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MTM – Spotted flycatcher ,  Muscicapa striata

The spotted flycatcher is a medium-sized songbird of open woodland, parks and gardens. It has a relatively long tail, which it flicks while it sits patiently on a perch waiting for a chance to fly out and catch its insect-prey mid-air. During the breeding season, spotted flycatchers can be seen across the UK, but they leave here in August for their wintering grounds in tropical sub Sahara Africa. One of the latest summer migrants to return to the UK, spotted flycatchers don’t reappear on their breeding territories until may or even June, and may only be around for a couple of months – just long enough to rear their young. A  streaky, greyish-brown bird, the spotted flycatcher is pale underneath, with a streaky crown and breast.

Flycatcher Fact , The spotted flycatcher is often the last migrant bird species to reach the UK for the summer months.

The spotted flycatcher has a preference for open areas amongst trees to nest. They build an open nest in a suitable recess, often against a wall, and will readily adapt to an open-fronted nest box. 4-6 eggs are laid.

As the name suggests, spotted flycatchers enjoy feasting on flying insects, which they catch mid-flight. Butterflies, moths, damselflies and craneflies make up this bird’s diet. Wasps and bees also feature, which it makes safe to eat by rubbing the sting end on its perch, removing it.Spotted flycatchers hunt by sitting on a perch, waiting for their prey to fly by before darting to catch it. When flying insects are scarce it will also forage for insects among vegetation.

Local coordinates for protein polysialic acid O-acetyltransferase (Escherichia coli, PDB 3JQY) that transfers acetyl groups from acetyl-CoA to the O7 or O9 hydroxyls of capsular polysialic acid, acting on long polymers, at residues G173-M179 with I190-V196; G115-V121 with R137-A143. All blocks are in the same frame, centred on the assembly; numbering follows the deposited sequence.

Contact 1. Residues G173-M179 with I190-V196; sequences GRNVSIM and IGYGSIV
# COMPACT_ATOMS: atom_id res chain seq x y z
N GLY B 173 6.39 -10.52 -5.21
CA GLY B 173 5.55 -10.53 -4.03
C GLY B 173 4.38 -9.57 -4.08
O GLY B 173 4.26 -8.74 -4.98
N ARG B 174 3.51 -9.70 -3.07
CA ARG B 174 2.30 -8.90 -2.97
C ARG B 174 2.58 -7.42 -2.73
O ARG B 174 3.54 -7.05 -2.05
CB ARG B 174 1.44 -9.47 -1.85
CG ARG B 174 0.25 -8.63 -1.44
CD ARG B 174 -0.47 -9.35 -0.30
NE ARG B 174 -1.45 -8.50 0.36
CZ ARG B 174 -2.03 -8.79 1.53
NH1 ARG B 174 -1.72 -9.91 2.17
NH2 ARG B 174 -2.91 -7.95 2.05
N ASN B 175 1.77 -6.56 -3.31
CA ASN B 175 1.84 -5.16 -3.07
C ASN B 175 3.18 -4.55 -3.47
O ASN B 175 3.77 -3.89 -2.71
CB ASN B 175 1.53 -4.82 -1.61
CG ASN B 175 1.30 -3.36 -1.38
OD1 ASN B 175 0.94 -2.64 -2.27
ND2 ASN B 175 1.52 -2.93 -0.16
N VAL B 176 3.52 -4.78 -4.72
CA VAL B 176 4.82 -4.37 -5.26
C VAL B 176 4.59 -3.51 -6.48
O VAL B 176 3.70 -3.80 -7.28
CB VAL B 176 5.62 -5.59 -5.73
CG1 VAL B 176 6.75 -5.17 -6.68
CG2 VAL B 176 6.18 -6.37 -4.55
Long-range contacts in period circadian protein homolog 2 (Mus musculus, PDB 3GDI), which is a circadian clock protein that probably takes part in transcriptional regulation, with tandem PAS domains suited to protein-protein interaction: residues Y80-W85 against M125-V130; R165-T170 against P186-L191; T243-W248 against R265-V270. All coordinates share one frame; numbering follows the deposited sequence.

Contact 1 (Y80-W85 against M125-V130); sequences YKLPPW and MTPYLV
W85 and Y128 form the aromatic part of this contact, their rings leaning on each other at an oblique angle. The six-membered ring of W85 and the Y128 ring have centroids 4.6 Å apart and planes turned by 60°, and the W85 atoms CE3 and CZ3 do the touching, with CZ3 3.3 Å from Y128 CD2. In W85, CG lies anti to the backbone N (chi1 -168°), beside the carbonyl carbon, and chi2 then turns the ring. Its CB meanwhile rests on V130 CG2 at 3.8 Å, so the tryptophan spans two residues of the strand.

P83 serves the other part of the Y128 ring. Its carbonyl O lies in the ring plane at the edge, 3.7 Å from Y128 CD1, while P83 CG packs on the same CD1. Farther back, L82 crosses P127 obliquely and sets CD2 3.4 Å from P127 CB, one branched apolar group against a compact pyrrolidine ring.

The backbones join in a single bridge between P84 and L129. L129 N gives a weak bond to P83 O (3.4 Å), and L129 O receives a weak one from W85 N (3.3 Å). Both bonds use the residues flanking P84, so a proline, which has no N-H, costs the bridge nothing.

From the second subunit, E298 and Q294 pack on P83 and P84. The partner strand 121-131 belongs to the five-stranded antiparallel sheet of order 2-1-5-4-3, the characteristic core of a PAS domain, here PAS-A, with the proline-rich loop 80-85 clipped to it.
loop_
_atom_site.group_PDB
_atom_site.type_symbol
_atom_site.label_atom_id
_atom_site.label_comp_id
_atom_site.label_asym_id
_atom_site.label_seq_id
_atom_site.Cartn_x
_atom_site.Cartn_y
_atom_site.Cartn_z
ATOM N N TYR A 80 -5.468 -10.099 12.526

The spotted flycatcher population is in serious decline. Between 1967 and 2012, the population has dropped by around 89%, making it a red list species of conservation concern. While the definitive reason is unclear, there are many possible explanations for the decline. Conditions in their wintering grounds in Africa could be to blame, as could a decline in flying insects . As with most wildlife here in the U.K. the Spotted Flycatcher is protected under the Wildlife and Countryside Act, 1981.

Fact File

  • Length. 14cm
  • Wingspan. 24cm
  • Weight. 17-20g
  • U.K. population. 45,000 pairs
  • Life expectancy. 2 years


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